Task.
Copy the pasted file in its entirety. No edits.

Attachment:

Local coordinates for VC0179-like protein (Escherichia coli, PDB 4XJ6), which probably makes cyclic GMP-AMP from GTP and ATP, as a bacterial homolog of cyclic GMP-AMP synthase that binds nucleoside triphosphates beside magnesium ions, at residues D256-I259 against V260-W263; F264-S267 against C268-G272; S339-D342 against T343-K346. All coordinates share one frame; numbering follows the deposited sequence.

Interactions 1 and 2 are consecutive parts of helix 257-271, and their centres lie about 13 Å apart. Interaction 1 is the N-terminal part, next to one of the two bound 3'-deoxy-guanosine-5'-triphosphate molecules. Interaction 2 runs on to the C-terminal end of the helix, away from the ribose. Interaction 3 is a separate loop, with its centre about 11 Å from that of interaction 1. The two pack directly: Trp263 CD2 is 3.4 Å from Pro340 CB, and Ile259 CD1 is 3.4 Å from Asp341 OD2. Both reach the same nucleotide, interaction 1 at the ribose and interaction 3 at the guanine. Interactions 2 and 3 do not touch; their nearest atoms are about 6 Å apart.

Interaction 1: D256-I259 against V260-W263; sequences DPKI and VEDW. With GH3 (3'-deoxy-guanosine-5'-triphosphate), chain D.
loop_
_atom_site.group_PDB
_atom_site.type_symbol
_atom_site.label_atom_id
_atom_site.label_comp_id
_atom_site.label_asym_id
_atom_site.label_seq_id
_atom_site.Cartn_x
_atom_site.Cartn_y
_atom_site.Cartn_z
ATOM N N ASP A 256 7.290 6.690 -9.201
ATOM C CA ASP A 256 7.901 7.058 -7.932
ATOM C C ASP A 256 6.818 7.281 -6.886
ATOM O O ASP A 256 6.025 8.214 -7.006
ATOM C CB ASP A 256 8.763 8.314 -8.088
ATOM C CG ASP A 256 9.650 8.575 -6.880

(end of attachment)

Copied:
Local coordinates for VC0179-like protein (Escherichia coli, PDB 4XJ6), which probably makes cyclic GMP-AMP from GTP and ATP, as a bacterial homolog of cyclic GMP-AMP synthase that binds nucleoside triphosphates beside magnesium ions, at residues D256-I259 against V260-W263; F264-S267 against C268-G272; S339-D342 against T343-K346. All coordinates share one frame; numbering follows the deposited sequence.

Interactions 1 and 2 are consecutive parts of helix 257-271, and their centres lie about 13 Å apart. Interaction 1 is the N-terminal part, next to one of the two bound 3'-deoxy-guanosine-5'-triphosphate molecules. Interaction 2 runs on to the C-terminal end of the helix, away from the ribose. Interaction 3 is a separate loop, with its centre about 11 Å from that of interaction 1. The two pack directly: Trp263 CD2 is 3.4 Å from Pro340 CB, and Ile259 CD1 is 3.4 Å from Asp341 OD2. Both reach the same nucleotide, interaction 1 at the ribose and interaction 3 at the guanine. Interactions 2 and 3 do not touch; their nearest atoms are about 6 Å apart.

Interaction 1: D256-I259 against V260-W263; sequences DPKI and VEDW. With GH3 (3'-deoxy-guanosine-5'-triphosphate), chain D.
loop_
_atom_site.group_PDB
_atom_site.type_symbol
_atom_site.label_atom_id
_atom_site.label_comp_id
_atom_site.label_asym_id
_atom_site.label_seq_id
_atom_site.Cartn_x
_atom_site.Cartn_y
_atom_site.Cartn_z
ATOM N N ASP A 256 7.290 6.690 -9.201
ATOM C CA ASP A 256 7.901 7.058 -7.932
ATOM C C ASP A 256 6.818 7.281 -6.886
ATOM O O ASP A 256 6.025 8.214 -7.006
ATOM C CB ASP A 256 8.763 8.314 -8.088
ATOM C CG ASP A 256 9.650 8.575 -6.880